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-   -   Using MTU DNoise V3.0 (http://forum.mtu.com/showthread.php?t=268)

W. Wheatley February 12th, 2001 10:46 AM

OK, so I\'ve taken a sample of noise- a nasty \'hum\' caused by bad mic. hookup- and I make a template, which I want to apply to an entire file. I\'ve gotten that far. The file recording is speech only- a lecture- the \'hum\' is very loud- probably 1/2 as loud as the speakers voice.
Please give me some hints as to hoe I could set this up, with specific settings for all parameters. I\'m a bit of a novice at this, and even though I\'ve read thru the 15 page Introductory Guide, I\'m getting horrible results, which I know are only due to the fact that I don\'t know what I\'m doing yet.

admin February 14th, 2001 08:46 AM

Noise removal is an \"art\". It takes trial an error to tweak the parameters for the best processing. Because DNoise V3 allows live adjustment of the noise parameters, you can quickly start to see the interactions of each control on the particular audio you are processing. Each audio file is unique! You can find some similarities - for example removing cassette tape hiss from a sermon from tapes made at the same church every Sunday. You will also be removing some ambience noise of that church, so the same template will not work as well on tapes from another church, with different room ambience.

I strongly suggest you read the manual before starting as it has many tips that will help you understand.

Make sure your noise template is in the range of 1/4 to 1 second long. This can affect your results.

Don\'t start with the WORST CASE you have ever run across! Pick a really simple noise case (like flourescent hum) not removing air conditioner noise. If you try the worst to start with you will become discouraged. Experts can struggle with removing some noises. You need to try to understand the basics first, then move on to advanced noise removal.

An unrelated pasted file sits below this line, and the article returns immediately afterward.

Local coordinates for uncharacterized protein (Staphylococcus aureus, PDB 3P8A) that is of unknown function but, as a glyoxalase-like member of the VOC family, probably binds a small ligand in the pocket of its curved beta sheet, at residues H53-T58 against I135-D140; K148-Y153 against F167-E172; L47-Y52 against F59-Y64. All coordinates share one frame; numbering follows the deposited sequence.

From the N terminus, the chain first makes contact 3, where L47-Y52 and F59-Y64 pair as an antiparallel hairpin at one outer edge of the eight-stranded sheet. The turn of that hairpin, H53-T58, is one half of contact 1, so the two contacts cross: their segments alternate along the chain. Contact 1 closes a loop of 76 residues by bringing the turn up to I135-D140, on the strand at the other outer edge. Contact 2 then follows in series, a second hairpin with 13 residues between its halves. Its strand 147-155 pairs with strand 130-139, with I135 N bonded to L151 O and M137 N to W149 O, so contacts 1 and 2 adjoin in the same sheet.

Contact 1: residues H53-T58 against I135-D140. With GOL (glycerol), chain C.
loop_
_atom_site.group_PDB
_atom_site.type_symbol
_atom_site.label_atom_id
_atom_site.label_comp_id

geezer February 20th, 2001 10:49 AM

some basic tips
 
---Although I have yet to use the newest version of Dnoise, I had great success with the earlier versions, and some techniques seem to apply to most de-noising software:

---You will often have great success with multiple passes- i.e., don't try to get all of the noise out on one pass. You can adjust the settings and get new templates on each successive pass, and you will tend to have fewer nasty, side-effect artifacts in the final product.

---Sometimes a shorter template is better than a longer one. 1/4 second seems to be the minimum length, but longer is not always better. The "character" of the template matters, as well. Try several. You have the luxury of real-time processing now. In "the old days", we would have to do considerable thumb-twiddling while we waited for our test paramaters to process (originally 27 times real time!)

Good Luck.

arminroesch February 27th, 2001 07:08 AM

Quote:

Originally posted by W. Wheatley
OK, so I\'ve taken a sample of noise- a nasty \'hum\' caused by bad mic. hookup- and I make a template, which I want to apply to an entire file. I\'ve gotten that far. The file recording is speech only- a lecture- the \'hum\' is very loud- probably 1/2 as loud as the speakers voice.
In that case I suggest to use the EFX Filter in MicroEditor to filter the entire file with a 300Hz Highpass function. That will give you a much better S/N by a easy way.
Regards

Hessel April 26th, 2001 01:04 AM

Narrow stereo image
 
My stereo files sounds narrow after a ligth processing with
DNoise 3.21. I use only a pair of precision mics and pre to record acoustic music. The sound is good but the image is very poor after the processing.


Hessel


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